This was a whitelash. This was a whitelash against a changing country. It was a whitelash against a black president, in part. And that’s the part where the pain comes. And Donald Trump has a responsibility tonight and that is to come out and reassure the American people that he will be the president of all of the people who feel embattled and offended and brushed aside. You [again, I assume he is responded to something was just said by one of the Trump supporters on the panel] say you want to take your country back. But you have a lot of people who feel they’re not well-represented either. But we don’t want to be feel that someone has been elected by throwing away some of us to appeal to others.

‘Trump represents a fundamental change’

I had turned to away from PBS because I didn’t see anyone on that panel who was a Trump sympathizer, and wanted to make sure I got that viewpoint, so there, on CNN, was Corey Lewandowski, the former Trump campaign manager, turned Trump representative on CNN. Lewandoski explained the Trump appeal thus:

What we’ve said from day one is that Donald Trump represents a fundamental change to Washington D.C. For 30 years, elected officials, both Republicans and Democrats, have made promises they haven’t kept. (He referenced some of the broken promises, on the issues of deficit and debt, and those who promised to make it better just kept adding to the debt by the trillions.)

We’re leaving our country to our kids than our parents left it to us for the first time in the history of the country. And what the people have said [by voting for Trump is] ‘We don’t want that any more. We don’t want people who make promises, that [have] the most extensive credentials ever, to serve as the president of the United States. (I took that as a reference to Clinton’s credentials.)

They don’t want that anymore. They want someone who will tell them the truth, that’s gonna do what they say they’re gonna do, to bring fundamental change to the United States and let the people decide how the country is going to be run. That’s what we’re seeing tonight. That’s what we’re seeing tonight. That the people who listened to what the media said, listened to the narrative of how great the other side was (I took ‘other side’ to be a reference to Democrats), and how the Hispanics were gonna come out in proportions (I took this as a reference to the media’s belief that Trump would lose because of the record Hispanic turnout against him), how Donald Trump was a misogynist and a bigot and all the things we’ve heard the mainstream media talk about.

And they stood back and said: ‘You don’t understand, we’re tired of Washington, D.C. We’re tired of broken promises. We’re tired of people going there and forgetting about us. We want wholesale, fundamental change.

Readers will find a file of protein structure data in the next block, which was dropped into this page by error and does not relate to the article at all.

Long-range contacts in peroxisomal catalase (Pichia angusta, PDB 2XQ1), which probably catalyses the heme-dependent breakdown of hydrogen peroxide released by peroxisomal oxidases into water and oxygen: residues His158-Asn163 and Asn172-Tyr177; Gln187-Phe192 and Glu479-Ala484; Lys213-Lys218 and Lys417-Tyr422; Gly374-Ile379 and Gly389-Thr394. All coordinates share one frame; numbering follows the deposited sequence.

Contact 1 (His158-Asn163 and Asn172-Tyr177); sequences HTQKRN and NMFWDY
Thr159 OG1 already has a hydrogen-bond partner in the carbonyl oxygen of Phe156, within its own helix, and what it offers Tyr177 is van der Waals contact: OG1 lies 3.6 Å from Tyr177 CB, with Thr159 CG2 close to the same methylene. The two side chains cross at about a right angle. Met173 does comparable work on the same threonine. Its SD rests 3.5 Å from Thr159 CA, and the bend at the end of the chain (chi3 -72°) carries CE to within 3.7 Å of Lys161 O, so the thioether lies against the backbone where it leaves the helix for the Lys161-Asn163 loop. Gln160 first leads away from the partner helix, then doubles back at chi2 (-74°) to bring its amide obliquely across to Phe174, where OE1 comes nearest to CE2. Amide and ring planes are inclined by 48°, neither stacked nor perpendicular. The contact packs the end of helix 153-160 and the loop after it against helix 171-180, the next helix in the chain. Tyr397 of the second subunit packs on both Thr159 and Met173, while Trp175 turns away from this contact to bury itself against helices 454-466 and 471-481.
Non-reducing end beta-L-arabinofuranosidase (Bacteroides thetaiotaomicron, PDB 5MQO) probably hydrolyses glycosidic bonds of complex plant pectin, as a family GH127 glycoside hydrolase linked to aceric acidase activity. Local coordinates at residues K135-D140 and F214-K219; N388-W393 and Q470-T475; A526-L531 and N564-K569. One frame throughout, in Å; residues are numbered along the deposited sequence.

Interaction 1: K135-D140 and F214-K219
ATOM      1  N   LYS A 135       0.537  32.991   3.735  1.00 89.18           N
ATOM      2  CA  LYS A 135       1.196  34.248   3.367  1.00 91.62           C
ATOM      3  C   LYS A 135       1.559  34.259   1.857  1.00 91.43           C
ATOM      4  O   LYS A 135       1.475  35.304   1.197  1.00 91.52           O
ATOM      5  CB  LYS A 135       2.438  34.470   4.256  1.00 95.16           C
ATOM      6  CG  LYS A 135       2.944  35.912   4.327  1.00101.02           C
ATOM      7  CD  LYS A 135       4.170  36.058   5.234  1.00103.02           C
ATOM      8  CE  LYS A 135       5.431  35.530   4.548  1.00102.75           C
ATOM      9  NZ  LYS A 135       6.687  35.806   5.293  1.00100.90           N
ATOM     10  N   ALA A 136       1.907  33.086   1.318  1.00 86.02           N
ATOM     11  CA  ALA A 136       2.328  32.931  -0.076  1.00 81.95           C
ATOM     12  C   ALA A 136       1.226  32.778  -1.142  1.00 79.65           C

And that, I gather, is what we’ll get.

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Comments (59)

  1. Submitted by John Appelen on 11/09/2016 - 09:47 am.

    Excellent Summary

    I have to wonder if the Democratic Party will take any personal responsibility for their choices and how it drove the normal working folk in America to rebel against them?

    Their obsession with:
    – Tax payer funded hand outs
    – Supporting illegal immigrants
    – LGBT rights over Religious Freedoms
    – Ever increasing regulatory burdens

    The Democratic Party always want to make this about race… But I think it is simply a chapter out of an Ayn Rand book. The continual struggle between the workers who want to have personal control, and the elite who want to dictate who deserves what via the government… If you don’t understand, read Atlas Shrugged.

    • Submitted by Frank Phelan on 11/09/2016 - 11:09 am.

      Rare Opportunity

      I rarely get the chance to agree with Appelen so I’ll not let it pass. Those opposed to gay marriage were told that they had no grounds for opposition, that they didn’t have to change anything, it wouldn’t affect them if they didn’t want it to. Remember that?

      That was until it passed, when the baker found out he had no choice, he had to bake a weeding cake for a gay couple. The event space also had no choice, they had to rent to the gay couple. The photographer as well had to accept their business.

      And they were all told, “Well, of course you have to accept this, you’re in the public marketplace.”

      And I’m not suggesting they should be allowed to discriminate. But a reasonable amount of empathy could see why they may feel the goal posts were moved on them, and soon after laws were passed and court rulings were issued. Because you don’t have to agree with someone to understand why they may feel the way they do.

      • Submitted by Joel Fischer on 11/09/2016 - 03:12 pm.

        I wonder why

        the people whose rights are violated are always the ones asked to capitulate?